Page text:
I sort of want to be a positive force in this here universe, to evolve spiritually and culturally and whatnot. I try to abstain from partaking in life’s trifling activities such as hot cheetos and television watching, but sometimes one turns on a TV in search of an educational program—say a decent boxing match or a Jeopardy rerun that makes my uppity kids think that their dad is smart—and one becomes cleaved to an ineluctable gawking fest. Likewise I go to work each day with big plans involving literature and capitalism, but find myself stupidly contemplating the scene through my front window. There’s a payphone across the street that attracts a troupe of characters resembling a local casting call for The Wire, sans the cops. A guy is talking on the payphone, then another fella walks up to the first guy, and then a third character pulls up in a car which picks up fella #2, and so on.
Last week one of the characters seemed to mess up his stage blocking and performed a beeline straight across the street towards me and my books. He was a burly white fella in his late-50’s carrying a backpack on his hip. Had he seen me gawking? Taken offense? Though his facial expression was benign when he opened my door, he was most definitely performing the perp entrance: look over the shoulder to see who saw you entering, look to the rear of the room to see if other exits exist, and search the aisles for witnesses. He looked like he’d spent the bulk of his twilight years lifting heavy weights and tattooing his neck. More so than your average old guy. “Hey. Do you buy stuff?” was his inchoate query.
“Some stuff,” I answered agreeably, quickly adding, “But I am a vegetarian.”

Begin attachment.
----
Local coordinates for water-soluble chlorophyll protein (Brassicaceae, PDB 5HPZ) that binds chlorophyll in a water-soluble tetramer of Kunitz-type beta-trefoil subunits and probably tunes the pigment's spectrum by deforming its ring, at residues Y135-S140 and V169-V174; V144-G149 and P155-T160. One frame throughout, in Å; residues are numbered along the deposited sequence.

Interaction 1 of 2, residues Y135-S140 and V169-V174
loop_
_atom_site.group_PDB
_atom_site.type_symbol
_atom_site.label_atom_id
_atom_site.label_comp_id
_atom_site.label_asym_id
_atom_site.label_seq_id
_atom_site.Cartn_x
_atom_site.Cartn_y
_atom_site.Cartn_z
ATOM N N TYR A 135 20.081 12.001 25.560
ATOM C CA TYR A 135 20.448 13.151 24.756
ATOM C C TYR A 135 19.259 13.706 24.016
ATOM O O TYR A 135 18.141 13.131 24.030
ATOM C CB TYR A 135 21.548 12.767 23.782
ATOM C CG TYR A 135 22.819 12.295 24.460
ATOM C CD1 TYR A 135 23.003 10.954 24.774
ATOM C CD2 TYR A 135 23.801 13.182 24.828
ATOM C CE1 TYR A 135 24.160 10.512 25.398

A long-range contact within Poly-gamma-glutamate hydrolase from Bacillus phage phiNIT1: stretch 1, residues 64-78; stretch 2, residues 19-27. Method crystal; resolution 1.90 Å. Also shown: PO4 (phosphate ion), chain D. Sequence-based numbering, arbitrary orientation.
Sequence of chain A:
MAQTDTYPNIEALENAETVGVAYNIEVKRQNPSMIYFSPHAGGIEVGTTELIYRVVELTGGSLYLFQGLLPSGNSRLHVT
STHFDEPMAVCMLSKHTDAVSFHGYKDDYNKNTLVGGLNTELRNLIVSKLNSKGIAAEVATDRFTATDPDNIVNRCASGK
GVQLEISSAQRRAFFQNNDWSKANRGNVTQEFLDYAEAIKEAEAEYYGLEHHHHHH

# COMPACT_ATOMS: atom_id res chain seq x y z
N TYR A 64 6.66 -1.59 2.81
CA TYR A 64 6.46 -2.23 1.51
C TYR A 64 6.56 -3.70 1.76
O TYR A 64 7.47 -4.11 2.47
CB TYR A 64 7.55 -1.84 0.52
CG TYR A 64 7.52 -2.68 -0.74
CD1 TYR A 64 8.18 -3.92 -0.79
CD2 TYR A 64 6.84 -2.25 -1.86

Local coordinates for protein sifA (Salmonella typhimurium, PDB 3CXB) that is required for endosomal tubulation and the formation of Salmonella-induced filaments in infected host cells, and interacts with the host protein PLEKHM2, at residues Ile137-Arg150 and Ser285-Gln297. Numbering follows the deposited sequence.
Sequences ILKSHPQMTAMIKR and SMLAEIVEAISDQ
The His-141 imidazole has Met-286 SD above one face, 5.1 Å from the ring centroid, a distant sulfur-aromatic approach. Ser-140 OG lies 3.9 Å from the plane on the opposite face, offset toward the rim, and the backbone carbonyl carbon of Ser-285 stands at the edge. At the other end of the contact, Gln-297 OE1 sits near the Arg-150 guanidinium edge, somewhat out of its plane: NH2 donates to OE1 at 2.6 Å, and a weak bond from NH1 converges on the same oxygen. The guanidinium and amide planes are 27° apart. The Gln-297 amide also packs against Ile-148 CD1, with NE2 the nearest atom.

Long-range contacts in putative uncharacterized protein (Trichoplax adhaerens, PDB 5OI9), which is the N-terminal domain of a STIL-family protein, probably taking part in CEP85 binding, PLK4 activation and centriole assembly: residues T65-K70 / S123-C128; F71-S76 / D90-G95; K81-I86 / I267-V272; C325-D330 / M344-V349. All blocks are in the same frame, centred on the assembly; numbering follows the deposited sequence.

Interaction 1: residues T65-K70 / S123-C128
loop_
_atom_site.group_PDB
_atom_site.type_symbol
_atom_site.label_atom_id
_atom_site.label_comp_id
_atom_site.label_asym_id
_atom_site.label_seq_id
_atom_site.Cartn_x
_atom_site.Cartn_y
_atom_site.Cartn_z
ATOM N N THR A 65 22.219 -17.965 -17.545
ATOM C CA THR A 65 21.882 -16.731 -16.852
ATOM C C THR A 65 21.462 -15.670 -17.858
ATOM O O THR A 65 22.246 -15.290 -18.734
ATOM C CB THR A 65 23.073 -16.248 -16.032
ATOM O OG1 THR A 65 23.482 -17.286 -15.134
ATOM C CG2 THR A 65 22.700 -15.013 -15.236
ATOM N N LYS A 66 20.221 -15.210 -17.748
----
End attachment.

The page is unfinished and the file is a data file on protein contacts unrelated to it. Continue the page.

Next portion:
He opened his backpack and revealed a thing. It looked like a ruler got together with a trombone slide and gave birth to the contraption that this guy was trying to hand to me. “I don’t know what that is,” I admitted, physically retracting from his odd offering.
“It’s a slim jim,” said he.
I leaned in. “What, like one of those damn beef sticks?”
“No,” he said. “It’s for breaking in…” he paused to reconsider his phrasing. “Tow truck drivers use ‘em to open car doors when you get accidentally locked out of your car,” he elaborated with the utmost professionalism.
I held my arms up and motioned to the environs, all them books, as I asserted: “A tow truck driver I am not.”
“Well,” he continued with impressive patience, “maybe you got yourself a car somewhere that got accidentally locked, see?” He shrugged, like, who the hell knows, right?
“You know,” I spoke with decisive intent, “the only thing I’m buying today is books.”
His eyes narrowed speculatively. “Books?” he said. What with all the peeping around upon entering the store, you’d think maybe he’d noticed the shelves of books. Perhaps, I thought, his poor observational skills were somehow connected to all that time he’d been allotted for weight lifting and neck tattooing.
“Okay I hear you,” he said cheerfully. “Books, huh? Okay! I can get some of those you bet. Gimme a day or two…” He started toward the door with backpack in hand and slim jim on my desk.
“Hold on there,” I said, picking up his indubitable tool. “You’ll be needing this.”